We’ve declared Switzerland one of our favourite winter holiday destinations! It’s a country that lets you explore using all your senses, and it’s even more charming in winter. Snuggle up in your winter coat, boots and gloves and get ready to explore Switzerland at its best.
Here’s why the festive season in Switzerland is worth the visit…
Where you will find snow
A white Christmas is not guaranteed in the big cities like Zurich and Bern, nor in the lower valleys. If snow is what you’re looking for, the higher you go, the better! Around Christmas-time, all the ski resorts open up and the winter-sport mecca of Switzerland is flooded with travellers from all over the world. Outdoor Interlaken is one of our favourite adventure spots. Here, you can head into the village of Interlaken on days when you just need to give your body a rest. Please note that the village is not high up, so snow-capped rooftops are not guaranteed.
That’s what we go up the mountain for! Take the train to Jungfraujoch and stand 3,454 metres above sea level. Along the way to Jungfrau, you’ll pass the villages of Grindelwald, Wengen and Muerren. All of these towns will be picturesque winter fantasies for those seeking a guaranteed white Christmas.
Top Tip! With the shortened days, be sure to make the most of your daylight. Plan outings between 8:00am and around 4:30pm.
Switzerland has no shortage of Christmas markets and yuletide treats. In the capital city of Bern, you’ll find the unique Christmas Market in Waisenhausplatz. Running from 2-24 December, this market boasts 20 years of tradition. The event is known for showcasing 50 wooden houses, each decorated to suit the trinkets and treats sold inside. After Christmas, it turns into the Altjahresmarkt from 27 December. Another festive treat in Bern is the Münsterplatz Christmas Market. This event hosts many artisans and artists who have been promoting their crafts in front of the cathedral since 1984!
Alternatively, be awestruck by the beauty of the Christmas Market in Zurich. This annual event is hosted at the Sechseläutenplatz, directly in front of the Opera House. Here, you can even put on a pair of skates and admire the idyllic scene from the ice-skating rink.
Cities like Basel, Montreux and Lucerne also have markets that overrun the entire town. Montreux, in particular, is known for its festive cheer. Throughout the yuletide, travellers here can enjoy a covered market bursting with musical entertainment, 160+ artisans and merchants, and all sorts of tasty delights.
On the first Sunday of Advent each year, Brienz comes to life with Christmas cheer and visitors can walk through the Old Town and marvel at the 90 market stalls along the lakefront. In the village of Interlaken, you can enjoy the yuletide markets every day of the Advent!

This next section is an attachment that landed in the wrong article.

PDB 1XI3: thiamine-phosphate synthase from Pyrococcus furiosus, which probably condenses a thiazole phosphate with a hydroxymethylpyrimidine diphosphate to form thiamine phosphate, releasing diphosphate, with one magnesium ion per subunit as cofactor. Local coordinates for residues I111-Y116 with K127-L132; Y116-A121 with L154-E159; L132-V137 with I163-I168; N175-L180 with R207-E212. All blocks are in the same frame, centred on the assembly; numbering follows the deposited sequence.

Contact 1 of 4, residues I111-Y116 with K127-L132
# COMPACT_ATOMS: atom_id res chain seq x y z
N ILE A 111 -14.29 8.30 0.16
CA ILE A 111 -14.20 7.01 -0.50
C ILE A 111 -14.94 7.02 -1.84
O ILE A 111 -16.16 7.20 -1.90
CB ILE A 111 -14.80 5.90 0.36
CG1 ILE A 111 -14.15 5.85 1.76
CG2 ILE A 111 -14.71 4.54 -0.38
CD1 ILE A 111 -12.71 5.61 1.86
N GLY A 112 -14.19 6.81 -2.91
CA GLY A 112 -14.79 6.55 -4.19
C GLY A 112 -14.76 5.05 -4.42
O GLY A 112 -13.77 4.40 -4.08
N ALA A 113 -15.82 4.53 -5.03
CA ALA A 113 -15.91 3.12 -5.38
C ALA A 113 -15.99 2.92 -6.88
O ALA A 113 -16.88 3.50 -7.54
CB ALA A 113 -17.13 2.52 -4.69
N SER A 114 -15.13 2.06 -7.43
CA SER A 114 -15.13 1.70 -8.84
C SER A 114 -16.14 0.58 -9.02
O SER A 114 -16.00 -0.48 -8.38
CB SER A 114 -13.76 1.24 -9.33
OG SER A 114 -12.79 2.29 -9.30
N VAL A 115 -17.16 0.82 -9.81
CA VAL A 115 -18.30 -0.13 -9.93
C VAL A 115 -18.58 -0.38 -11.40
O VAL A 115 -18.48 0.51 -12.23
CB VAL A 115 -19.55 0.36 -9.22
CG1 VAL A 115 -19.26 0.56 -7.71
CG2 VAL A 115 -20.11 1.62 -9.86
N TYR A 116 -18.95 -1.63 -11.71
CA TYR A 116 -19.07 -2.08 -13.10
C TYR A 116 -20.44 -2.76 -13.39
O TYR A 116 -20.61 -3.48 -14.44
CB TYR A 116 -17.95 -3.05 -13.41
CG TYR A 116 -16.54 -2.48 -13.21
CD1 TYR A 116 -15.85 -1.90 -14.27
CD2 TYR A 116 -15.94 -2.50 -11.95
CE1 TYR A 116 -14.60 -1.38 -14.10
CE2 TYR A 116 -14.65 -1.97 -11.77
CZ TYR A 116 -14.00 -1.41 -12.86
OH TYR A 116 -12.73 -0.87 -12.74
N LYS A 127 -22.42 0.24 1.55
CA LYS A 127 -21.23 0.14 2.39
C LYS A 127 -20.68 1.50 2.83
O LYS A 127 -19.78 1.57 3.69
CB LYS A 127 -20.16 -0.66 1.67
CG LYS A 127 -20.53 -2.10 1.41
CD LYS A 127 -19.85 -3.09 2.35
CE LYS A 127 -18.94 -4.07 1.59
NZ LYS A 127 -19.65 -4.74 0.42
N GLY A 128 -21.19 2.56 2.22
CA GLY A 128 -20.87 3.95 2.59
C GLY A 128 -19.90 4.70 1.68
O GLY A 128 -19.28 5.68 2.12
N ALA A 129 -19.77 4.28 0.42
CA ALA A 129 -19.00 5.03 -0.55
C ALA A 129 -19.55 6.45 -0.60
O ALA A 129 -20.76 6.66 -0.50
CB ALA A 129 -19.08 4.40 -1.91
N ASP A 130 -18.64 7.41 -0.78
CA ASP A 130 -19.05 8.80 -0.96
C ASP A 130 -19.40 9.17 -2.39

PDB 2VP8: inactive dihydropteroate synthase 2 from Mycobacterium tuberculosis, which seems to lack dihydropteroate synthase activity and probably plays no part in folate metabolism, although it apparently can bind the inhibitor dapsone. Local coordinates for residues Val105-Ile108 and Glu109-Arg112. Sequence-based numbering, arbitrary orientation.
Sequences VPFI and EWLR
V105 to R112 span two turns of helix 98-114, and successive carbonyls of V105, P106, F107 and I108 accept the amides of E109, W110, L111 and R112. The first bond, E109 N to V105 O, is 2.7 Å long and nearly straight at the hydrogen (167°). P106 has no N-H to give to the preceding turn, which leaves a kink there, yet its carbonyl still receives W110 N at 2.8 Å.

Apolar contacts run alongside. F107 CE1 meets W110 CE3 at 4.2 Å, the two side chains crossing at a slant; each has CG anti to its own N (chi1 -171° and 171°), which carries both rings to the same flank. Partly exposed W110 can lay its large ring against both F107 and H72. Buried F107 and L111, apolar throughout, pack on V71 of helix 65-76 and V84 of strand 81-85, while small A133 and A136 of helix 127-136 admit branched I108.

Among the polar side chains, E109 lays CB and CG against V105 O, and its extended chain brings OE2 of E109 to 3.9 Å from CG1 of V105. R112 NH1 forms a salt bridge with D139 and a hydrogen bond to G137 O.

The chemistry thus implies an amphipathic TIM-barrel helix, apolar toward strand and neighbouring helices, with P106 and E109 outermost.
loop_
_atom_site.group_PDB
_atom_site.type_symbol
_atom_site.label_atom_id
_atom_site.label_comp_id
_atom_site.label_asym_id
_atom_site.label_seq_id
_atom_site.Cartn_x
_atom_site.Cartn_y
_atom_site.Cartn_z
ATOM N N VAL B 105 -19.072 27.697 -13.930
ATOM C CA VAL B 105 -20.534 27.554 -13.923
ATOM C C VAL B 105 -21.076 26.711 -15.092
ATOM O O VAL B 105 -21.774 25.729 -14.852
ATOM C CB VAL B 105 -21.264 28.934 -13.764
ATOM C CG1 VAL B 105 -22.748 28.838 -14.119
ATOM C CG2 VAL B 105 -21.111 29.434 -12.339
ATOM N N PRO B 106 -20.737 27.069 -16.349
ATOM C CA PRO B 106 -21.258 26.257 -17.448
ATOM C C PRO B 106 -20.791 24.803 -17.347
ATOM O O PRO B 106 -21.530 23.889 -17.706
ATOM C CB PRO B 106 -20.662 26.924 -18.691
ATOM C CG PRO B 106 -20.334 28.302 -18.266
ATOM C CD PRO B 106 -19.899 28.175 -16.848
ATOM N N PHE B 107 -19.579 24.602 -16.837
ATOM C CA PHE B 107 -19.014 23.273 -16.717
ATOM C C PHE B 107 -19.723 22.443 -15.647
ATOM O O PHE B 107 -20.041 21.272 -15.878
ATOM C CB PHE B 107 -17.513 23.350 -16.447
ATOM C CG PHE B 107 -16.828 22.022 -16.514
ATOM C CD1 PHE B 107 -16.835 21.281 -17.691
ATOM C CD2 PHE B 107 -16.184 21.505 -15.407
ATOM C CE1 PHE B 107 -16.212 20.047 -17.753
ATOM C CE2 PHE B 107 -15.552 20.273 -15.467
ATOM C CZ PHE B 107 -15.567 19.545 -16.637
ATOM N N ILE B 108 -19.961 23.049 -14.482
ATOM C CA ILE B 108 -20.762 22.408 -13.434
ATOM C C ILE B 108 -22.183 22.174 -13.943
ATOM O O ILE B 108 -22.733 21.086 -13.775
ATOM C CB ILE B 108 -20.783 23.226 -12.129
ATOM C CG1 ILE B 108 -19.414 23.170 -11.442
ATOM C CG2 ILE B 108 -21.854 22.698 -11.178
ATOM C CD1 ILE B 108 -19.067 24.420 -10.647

Cheese, chocolate & Gluhwein
Speaking of culinary delights, the Swiss really know how to warm you up from the inside. To start with, there’s the famous Swiss fondue. What could be better than dipping pieces of freshly-baked bread into a pot of melted cheese? Picture yourself sitting high up in the Swiss Alps, with snow all around you, eating the best cheese you’ve ever tasted. And the cheesy delights don’t stop there! The Swiss also enjoy Raclette – a large block of cheese is melted using a special tool and then scraped onto tasty morsels (e.g. potatoes or meat) on your plate.
Of course, the Swiss are also famous for their chocolate. In fact, they are officially the world’s most prolific chocolate-eating nation. Each resident eats around 8 kg per year! In 1819, the chocolate-making factory of Cailler was founded. Today it is known as Nestlé. Lindt was founded in 1879 and is one of the reasons that Swiss chocolate is so famous.
When you visit Switzerland, be sure to sample some chocolate with a side of their famous mulled wine –Glühwein. This drink dates back all the way to the 2nd Century – it’s so good they’ve kept it going. Glühwein is usually prepared from red wine, which is heated and spiced with cinnamon sticks, cloves, star aniseed, citrus, sugar and vanilla pods. These flavours pair wonderfully with chocolate.
The Swiss see winter as a time of celebration and festivities. This goes way back to the time when farming used to take place during the summer months. They were so busy planting and preparing that there was a sense of relief when it all stopped and the snow fell. Each region in Switzerland celebrates winter in their own way. This includes masked festivals for the banishment of evil spirits and even a festival of whip cracking.
The smaller villages share in the countdown to Christmas with ‘advent windows’. Twenty-four people are each given a certain day. It is then up to them to decorate a window in their shop or home. The window stays covered until they reveal it on their assigned day. Once the window is revealed it stays lit up until Christmas. So, from the 1st till the 24th of December, people gather at the day’s window to watch the unveiling. They share cookies and hot chocolate with their neighbours and enjoy the companionship. This sharing culture is continued throughout Switzerland. Households bake endlessly to hand out their beautifully decorated cookies.
Fun Fact! Other Christmas traditions in Switzerland are slightly different from the rest of the world. Santa Claus comes on the 6th of December. Instead of gifts, he brings a bag full of chocolates, peanuts and mandarins. These are meant to be shared amongst the family. Individual gifts are opened on the 24th of December.
Like we said, Switzerland is one of the best winter destinations ever! We also happen to have a few winter tours you can join to experience the magic! Go on – you know you want to…
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